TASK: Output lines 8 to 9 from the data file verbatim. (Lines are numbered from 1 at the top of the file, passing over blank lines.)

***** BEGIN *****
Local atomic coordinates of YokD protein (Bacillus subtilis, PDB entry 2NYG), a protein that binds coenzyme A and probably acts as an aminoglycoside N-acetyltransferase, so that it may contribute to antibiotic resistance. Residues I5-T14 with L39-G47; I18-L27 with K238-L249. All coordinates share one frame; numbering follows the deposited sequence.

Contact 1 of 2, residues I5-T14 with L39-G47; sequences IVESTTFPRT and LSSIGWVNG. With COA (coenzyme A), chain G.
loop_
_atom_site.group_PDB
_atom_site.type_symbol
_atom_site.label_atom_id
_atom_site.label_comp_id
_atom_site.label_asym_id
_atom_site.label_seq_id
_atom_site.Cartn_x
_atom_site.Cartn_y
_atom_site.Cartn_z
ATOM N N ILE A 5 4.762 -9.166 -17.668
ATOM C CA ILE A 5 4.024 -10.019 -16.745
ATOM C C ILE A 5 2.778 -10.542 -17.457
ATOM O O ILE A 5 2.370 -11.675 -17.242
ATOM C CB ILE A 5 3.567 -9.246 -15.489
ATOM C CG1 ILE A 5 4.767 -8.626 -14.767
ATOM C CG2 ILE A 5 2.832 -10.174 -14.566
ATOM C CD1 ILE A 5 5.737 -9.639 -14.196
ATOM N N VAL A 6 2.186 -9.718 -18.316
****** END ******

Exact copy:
_atom_site.label_asym_id
_atom_site.label_seq_id